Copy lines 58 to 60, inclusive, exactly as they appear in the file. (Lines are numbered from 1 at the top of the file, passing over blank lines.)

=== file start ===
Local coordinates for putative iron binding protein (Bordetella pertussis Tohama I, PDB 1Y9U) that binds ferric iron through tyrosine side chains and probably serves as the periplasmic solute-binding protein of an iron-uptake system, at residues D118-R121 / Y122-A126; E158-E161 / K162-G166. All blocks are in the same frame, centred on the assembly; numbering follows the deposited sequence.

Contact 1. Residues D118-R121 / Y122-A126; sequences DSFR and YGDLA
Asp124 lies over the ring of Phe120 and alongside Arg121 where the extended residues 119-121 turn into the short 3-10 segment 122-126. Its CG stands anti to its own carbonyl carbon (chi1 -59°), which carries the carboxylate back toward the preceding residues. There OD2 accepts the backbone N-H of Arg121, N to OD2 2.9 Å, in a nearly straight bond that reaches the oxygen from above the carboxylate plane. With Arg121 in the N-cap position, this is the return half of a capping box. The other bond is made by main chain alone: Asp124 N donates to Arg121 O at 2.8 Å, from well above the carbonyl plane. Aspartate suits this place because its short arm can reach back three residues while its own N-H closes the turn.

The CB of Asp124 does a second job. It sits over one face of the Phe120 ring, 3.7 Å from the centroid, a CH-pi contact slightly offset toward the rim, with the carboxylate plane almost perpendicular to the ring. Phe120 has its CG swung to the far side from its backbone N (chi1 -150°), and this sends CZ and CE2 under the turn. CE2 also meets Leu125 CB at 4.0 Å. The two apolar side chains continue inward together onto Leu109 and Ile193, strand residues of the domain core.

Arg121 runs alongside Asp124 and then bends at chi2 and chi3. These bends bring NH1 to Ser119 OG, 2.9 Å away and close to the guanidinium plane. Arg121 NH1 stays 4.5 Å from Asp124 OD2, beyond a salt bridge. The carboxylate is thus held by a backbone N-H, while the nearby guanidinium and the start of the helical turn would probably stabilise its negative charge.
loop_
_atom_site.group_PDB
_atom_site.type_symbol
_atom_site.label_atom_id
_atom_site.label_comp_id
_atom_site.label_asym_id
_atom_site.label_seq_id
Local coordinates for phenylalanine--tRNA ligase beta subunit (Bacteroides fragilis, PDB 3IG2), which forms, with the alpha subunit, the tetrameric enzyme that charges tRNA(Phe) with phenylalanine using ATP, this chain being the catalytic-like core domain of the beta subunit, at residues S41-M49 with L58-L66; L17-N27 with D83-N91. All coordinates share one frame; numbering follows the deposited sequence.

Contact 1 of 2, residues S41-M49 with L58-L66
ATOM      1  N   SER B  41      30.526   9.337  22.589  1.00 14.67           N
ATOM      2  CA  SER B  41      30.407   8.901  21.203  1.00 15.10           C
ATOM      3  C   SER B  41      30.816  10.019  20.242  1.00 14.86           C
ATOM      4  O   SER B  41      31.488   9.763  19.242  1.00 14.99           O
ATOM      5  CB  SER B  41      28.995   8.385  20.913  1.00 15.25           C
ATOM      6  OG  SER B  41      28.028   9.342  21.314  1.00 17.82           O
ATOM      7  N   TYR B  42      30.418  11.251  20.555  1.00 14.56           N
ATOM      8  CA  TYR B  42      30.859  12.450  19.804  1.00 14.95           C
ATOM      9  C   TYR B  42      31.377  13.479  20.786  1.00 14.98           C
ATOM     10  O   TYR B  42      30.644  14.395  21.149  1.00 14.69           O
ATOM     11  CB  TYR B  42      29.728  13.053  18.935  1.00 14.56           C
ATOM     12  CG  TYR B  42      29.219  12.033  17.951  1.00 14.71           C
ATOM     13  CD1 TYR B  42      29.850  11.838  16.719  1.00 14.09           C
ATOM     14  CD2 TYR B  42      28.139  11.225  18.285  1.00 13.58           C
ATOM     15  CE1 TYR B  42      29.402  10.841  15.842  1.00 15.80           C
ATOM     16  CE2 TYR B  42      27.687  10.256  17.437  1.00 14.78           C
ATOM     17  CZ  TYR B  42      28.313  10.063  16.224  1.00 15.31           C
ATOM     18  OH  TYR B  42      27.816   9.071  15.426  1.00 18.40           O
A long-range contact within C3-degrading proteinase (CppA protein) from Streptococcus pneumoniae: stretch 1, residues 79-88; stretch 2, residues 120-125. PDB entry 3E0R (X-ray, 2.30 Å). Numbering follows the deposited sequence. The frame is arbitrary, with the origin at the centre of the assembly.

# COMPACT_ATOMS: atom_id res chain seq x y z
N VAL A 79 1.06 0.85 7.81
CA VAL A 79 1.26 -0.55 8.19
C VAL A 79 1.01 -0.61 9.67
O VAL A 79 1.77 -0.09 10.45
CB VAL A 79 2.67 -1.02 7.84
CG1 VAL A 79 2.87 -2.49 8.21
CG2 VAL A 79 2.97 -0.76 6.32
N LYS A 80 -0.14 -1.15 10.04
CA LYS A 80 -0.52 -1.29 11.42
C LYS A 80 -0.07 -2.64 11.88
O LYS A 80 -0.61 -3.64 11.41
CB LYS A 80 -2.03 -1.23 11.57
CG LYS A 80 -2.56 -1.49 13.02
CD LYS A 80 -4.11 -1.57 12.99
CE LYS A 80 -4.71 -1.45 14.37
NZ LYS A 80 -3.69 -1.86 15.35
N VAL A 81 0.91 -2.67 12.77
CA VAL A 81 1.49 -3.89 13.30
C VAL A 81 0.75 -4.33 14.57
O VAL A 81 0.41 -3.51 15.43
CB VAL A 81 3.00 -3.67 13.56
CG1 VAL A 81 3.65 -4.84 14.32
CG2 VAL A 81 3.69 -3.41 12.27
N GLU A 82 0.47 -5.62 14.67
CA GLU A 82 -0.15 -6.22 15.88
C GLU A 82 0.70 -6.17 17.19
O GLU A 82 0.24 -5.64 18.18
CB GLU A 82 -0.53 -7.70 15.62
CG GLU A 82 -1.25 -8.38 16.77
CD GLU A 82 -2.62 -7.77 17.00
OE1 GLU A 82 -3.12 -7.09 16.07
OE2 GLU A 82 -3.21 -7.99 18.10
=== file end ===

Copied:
N GLU A 82 0.47 -5.62 14.67
CA GLU A 82 -0.15 -6.22 15.88
C GLU A 82 0.70 -6.17 17.19